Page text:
Movement is not an option. It’s a requirement. A common conundrum that I see on a regular basis in my office is whether or not to exercise when you have chronic pain. The correct answer is you should always be exercising. Now, that doesn’t mean that every exercise is meant for every person and doing the wrong ones, based on your condition, may even have a negative effect on your health. That being said, incorporating some form of exercise into your regimen is critical to maintaining your health and there is always some for of activity you can do regardless of your current health status.
Unfortunately, many people make the mistake of assuming they cannot exercise because of some form of ailment. Generally they report that exercise “aggravates my knees” or “hurts my back.” The problem is that the ‘no exercise’ solution really does nothing to improve that person’s health and may even be making it worse. Your body is designed to move and the ‘use it or lose it’ rule really is directly tied to your health,
The World Health Organization has said that “sedentary lifestyle is more harmful than smoking.” This is a fact that often does not occur to those stricken by pain or where exercise is more of a burden than a benefit. To be honest, we’ve become a sedentary society where convenience is the rule. It seems that every aspect of our lifestyle from computers to mobile phones is designed for convenience. Of the thousands of patients I’ve seen in my office, I’ve noticed that being sedentary for large portions of the day can do more to aggravate a chronic pain issue than even some traumas. Further, most exercise physiology research confirms that the sooner you can return a person to exercise, the better the long term recovery.
The reasoning for lack of exercise that many patients make is “the more I exercise, the more it hurts.” The paradox is that the less you exercise, the more it will continue to hurt. Worse, the less exercise you get, the more deconditioned you will become and the more your condition will advance. You have to understand that your body is a sensory input and motor output machine. It requires constant sensory and motor stimulation to stay healthy. While it may “feel good” to not exercise, it is well known and accepted that prolonged immobility leads to muscle weakness, poor circulation in the extremities, increased risk of cardiovascular disease, respiratory problems, and can contribute to neurological symptoms.
For most people, a better solution is not that they can’t exercise, it’s that they need to exercise smartly. For example, you can’t expect a person with severe arthritis in the knees to begin a walking regimen. However, pool exercises may be a good place to start, then transitioning to a recumbent exercise bike. Likewise, arm exercises using weights may also be a viable option to help maintain skeletal muscle tone and improve circulation to the extremities. Either way, not exercising is not an option.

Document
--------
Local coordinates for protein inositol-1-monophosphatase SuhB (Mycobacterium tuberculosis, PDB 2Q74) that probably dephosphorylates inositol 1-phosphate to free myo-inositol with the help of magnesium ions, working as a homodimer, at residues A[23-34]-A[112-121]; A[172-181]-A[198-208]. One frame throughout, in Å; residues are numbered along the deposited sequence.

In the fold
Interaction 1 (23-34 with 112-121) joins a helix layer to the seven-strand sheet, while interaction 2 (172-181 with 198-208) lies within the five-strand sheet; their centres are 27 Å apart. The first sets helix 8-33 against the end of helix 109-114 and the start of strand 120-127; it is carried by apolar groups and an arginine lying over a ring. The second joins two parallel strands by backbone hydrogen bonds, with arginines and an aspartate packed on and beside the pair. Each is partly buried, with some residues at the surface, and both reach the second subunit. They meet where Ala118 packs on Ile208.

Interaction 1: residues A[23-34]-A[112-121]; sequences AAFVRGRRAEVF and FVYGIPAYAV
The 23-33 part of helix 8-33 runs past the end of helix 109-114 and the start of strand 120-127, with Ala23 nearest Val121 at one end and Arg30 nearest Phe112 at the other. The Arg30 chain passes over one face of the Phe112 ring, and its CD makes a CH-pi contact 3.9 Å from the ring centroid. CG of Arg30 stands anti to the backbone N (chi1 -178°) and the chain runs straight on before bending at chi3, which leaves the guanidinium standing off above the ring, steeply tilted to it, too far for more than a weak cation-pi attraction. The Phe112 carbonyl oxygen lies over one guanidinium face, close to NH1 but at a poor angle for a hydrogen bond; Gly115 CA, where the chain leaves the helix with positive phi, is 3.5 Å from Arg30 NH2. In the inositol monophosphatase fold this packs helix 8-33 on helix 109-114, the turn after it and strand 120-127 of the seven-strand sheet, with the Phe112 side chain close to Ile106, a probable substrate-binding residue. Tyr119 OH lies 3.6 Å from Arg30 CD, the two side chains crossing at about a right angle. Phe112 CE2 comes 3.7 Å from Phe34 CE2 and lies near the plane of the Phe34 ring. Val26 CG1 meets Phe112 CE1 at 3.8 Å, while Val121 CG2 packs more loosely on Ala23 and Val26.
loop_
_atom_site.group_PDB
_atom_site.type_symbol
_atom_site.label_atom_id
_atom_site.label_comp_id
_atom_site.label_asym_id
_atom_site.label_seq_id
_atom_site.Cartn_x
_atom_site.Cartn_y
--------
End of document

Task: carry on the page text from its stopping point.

From heart disease to degenerative arthritis, exercise is possible and even necessary to maintain or restore health. The question becomes then, what exercise is best for you when establishing an exercise regimen? Many people just don’t know where to start when they are in pain and looking to rehabilitate themselves. I will generally advise my patients to begin as easily as possible, exercising in a pain free zone. While there is a temptation to work through the soreness, exercising while in pain can often aggravate the affected area and does little to rehabilitate it because the targeted muscles are guarded, your body compensating with other muscle groups. Begin at the beginning. Ease into any new regimen and exercise in a pain free range of motion.
Once you find a regimen you are comfortable with, begin building on that foundation. Avoid those motions and movements that may aggravate your condition, focusing instead on the movements you are able to do well. Over time, increase the amount of time, reps, and resistance as the exercise becomes easier. Ultimately, you will begin rehabilitating yourself, improving your strength and range of motion via your own physical work.
Besides pain, exercise is a fundamental requirement for the person looking to become healthy and stay healthy. In fact, your body depends on small amounts of stress in order to more adequately heal. Movement improves circulation to the tissues which brings in oxygen and nutrients to help keep muscles, ligaments, tendons, cartilage, and even organs healthy. Movement also stimulates nerve firing to help improve nervous system function, decreasing pain, improving muscle tone, and improving balance and coordination. Movement against gravity will help strengthen your core and improve your posture. Increased heart rate will also help keep your heart, lungs, and blood vessels healthy.
There is a solution for just about anyone. Of course, the best exercise anyone can do is the one they are actually consistent with on a regular basis. Excellent exercise habits will produce excellent results. If you are only hit or miss with your regimen, expect corresponding results. If you neglect exercise all together, expect illness to be an eventuality for you.